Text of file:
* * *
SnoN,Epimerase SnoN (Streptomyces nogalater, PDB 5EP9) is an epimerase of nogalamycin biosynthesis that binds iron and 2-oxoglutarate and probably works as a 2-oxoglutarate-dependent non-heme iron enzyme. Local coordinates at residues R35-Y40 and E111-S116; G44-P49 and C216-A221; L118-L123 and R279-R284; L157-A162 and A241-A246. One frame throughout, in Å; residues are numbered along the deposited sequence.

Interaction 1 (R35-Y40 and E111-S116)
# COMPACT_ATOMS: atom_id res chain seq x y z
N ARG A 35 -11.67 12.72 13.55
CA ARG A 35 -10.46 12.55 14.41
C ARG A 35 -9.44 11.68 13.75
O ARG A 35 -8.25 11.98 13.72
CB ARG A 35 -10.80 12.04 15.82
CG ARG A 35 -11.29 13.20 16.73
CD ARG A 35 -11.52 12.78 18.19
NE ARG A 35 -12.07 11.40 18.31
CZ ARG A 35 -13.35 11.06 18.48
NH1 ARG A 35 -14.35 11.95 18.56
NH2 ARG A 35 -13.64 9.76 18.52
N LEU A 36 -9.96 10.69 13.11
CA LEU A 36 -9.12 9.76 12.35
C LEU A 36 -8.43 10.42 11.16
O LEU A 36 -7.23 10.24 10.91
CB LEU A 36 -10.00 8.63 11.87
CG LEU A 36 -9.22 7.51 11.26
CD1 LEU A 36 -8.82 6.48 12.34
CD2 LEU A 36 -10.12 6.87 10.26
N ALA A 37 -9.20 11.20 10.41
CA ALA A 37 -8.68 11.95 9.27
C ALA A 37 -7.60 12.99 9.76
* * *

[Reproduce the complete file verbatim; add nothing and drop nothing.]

SnoN,Epimerase SnoN (Streptomyces nogalater, PDB 5EP9) is an epimerase of nogalamycin biosynthesis that binds iron and 2-oxoglutarate and probably works as a 2-oxoglutarate-dependent non-heme iron enzyme. Local coordinates at residues R35-Y40 and E111-S116; G44-P49 and C216-A221; L118-L123 and R279-R284; L157-A162 and A241-A246. One frame throughout, in Å; residues are numbered along the deposited sequence.

Interaction 1 (R35-Y40 and E111-S116)
# COMPACT_ATOMS: atom_id res chain seq x y z
N ARG A 35 -11.67 12.72 13.55
CA ARG A 35 -10.46 12.55 14.41
C ARG A 35 -9.44 11.68 13.75
O ARG A 35 -8.25 11.98 13.72
CB ARG A 35 -10.80 12.04 15.82
CG ARG A 35 -11.29 13.20 16.73
CD ARG A 35 -11.52 12.78 18.19
NE ARG A 35 -12.07 11.40 18.31
CZ ARG A 35 -13.35 11.06 18.48
NH1 ARG A 35 -14.35 11.95 18.56
NH2 ARG A 35 -13.64 9.76 18.52
N LEU A 36 -9.96 10.69 13.11
CA LEU A 36 -9.12 9.76 12.35
C LEU A 36 -8.43 10.42 11.16
O LEU A 36 -7.23 10.24 10.91
CB LEU A 36 -10.00 8.63 11.87
CG LEU A 36 -9.22 7.51 11.26
CD1 LEU A 36 -8.82 6.48 12.34
CD2 LEU A 36 -10.12 6.87 10.26
N ALA A 37 -9.20 11.20 10.41
CA ALA A 37 -8.68 11.95 9.27
C ALA A 37 -7.60 12.99 9.76